The Plague Of 1630: Milan’s Deadliest Hour

As the coronavirus outbreak intensifies in Italy and the deaths begin to mount, it is worthwhile to take a look back at a similarly afflicted time in history.

Plague Milan
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As the coronavirus outbreak intensifies in Italy, it is worthwhile to take a look back at far more afflicted times in history

As the coronavirus outbreak intensifies in Italy and the deaths begin to mount, it is worthwhile to take a look back at far more afflicted time in history. The year is 1629. Italy is divided into various states and dominions, from the Kingdom of Naples in the south to the Duchy of Milan in the north. The rest of Europe has been battling the Thirty Years’ War for more than a decade, and the violence has spilled over the Alps into the Po Valley. Though it is now difficult to say with absolute certainty how the plague, which had been flaring up in Switzerland and Austria, made its way onto the Italian peninsula, Landsknechts may have played a part. These German mercenaries were moving across the region as they served the Habsburgs, and spread the disease to the Italians they came into contact with.

Sometime in the fall of 1629, a Milanese soldier returned home to the neighborhood of San Babila feeling ill. Within two days he was dead, and the plague began to creep across the city. The government attempted to get a handle on the situation by banning trade with foreign soldiers and requiring every person seeking to enter the city to obtain a paper certifying that they were plague-free. While Milan did have one of the better hospital systems in Italy at the time, there was little that could be done to stop the sickness from spreading. By the summer of 1630, the plague was wreaking havoc on Milan. Thousands of people were dying every day, and the monatti, or corpse carriers, could barely keep up. In August it was said that 4,000 dead bodies littered the streets, and the smell of rotting flesh was overpowering.

At a time when medicine existed only in the most rudimentary sense of the word, it was not surprising that the Milanese turned to the most curious of panaceas. Bezoar stones — masses from the stomachs of livestock — were consumed or dipped into beverages to combat the effects of the pestilence. All types of herbs and plants were eaten or mixed into foods in the vain hope that they might ward off infection. No solution was seen as too outlandish or perilous, as anything was seen as better than a lonely, agonizing death.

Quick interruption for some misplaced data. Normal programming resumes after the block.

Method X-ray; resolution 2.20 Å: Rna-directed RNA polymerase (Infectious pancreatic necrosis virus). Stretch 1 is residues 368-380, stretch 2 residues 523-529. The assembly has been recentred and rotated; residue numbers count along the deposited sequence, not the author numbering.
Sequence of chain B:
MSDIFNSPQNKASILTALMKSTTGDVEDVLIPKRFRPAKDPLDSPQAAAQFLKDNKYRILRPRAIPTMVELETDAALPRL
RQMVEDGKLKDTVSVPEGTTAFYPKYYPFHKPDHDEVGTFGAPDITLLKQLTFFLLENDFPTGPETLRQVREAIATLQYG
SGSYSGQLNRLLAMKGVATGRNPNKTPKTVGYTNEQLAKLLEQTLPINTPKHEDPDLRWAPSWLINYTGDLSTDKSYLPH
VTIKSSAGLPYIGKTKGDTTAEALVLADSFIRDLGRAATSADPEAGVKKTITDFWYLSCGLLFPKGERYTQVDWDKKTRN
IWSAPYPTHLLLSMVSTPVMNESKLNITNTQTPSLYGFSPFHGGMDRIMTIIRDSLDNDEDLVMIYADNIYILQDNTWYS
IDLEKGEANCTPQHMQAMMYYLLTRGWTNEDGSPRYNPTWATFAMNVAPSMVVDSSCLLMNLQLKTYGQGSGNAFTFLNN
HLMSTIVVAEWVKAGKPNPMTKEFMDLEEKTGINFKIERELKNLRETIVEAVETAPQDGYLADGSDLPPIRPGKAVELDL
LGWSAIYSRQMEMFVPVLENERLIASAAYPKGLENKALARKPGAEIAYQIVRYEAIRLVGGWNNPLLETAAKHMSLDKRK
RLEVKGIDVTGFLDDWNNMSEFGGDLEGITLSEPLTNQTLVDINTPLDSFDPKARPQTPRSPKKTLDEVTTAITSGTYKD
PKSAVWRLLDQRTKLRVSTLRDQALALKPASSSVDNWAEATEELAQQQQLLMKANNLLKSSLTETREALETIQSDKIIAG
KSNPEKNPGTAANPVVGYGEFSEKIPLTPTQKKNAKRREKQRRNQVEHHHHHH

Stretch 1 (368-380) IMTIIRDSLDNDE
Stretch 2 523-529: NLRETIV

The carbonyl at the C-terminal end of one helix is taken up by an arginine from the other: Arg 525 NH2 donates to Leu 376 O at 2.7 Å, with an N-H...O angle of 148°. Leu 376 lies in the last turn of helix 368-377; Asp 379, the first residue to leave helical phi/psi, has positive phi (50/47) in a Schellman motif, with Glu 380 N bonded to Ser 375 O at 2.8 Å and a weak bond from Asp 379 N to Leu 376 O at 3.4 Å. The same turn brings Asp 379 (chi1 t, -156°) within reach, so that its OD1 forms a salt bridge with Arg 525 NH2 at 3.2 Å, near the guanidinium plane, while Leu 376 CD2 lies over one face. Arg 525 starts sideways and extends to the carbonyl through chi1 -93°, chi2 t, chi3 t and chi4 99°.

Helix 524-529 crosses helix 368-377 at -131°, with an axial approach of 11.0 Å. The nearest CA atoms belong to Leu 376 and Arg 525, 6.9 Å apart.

Yet those who attempted to treat the sick with folk medicine often found themselves the targets of authorities seeking a scapegoat as the plague spread. Gian Giacomo Mora, a barber surgeon of his time, not only trimmed beards but also prescribed remedies and performed interventions like bloodletting or pulling teeth. When his customers began to fall ill, they naturally sought him out for a remedy that might ward off the terrible boils erupting in their groins and armpits. Mora concocted a salve, word of which spread rapidly in Milan. As crowds besieged his shop, the plague was unfortunately spread from close contact. Though there was no proof that his ointment was to blame, Mora was arrested and brutally tortured for almost a month. After obtaining a forced confession, he was lashed to a breaking wheel and all the bones in his body were shattered. His corpse was exhibited as a warning, and then dumped in the river as soldiers razed his house and shop to the ground. Sadly, Mora was only one of the better remembered names among the dozens who were jailed or executed for accusations of plague spreading, with similarly lacking evidence.

The plague began to wane in the fall of 1631, and by November was declared finished. Milan had lost more than 25 percent of its population, with 64,000 deaths. Across the rest of northern and central Italy, between 12 and 60 percent of the inhabitants had succumbed to the pestilence. A staggering two million Italians were dead, out of an estimated total population of four million. This wouldn’t be the last plague to cast its shadow across Italy, but no other epidemic has exacted such a toll in the years since.

While our increasingly globalized world lends itself to the spread of contagions like coronavirus, we can look upon the overblown headlines with some measure of calm. Not only has our medical capability improved immensely, but we are now able to communicate across countries and continents, allowing for a rapid and unified response. The system is not perfect, but a disease like coronavirus would easily have caused hundreds of thousands of deaths only a few generations ago. Milan may be gripped by unease at the moment, but it has overcome much worse.

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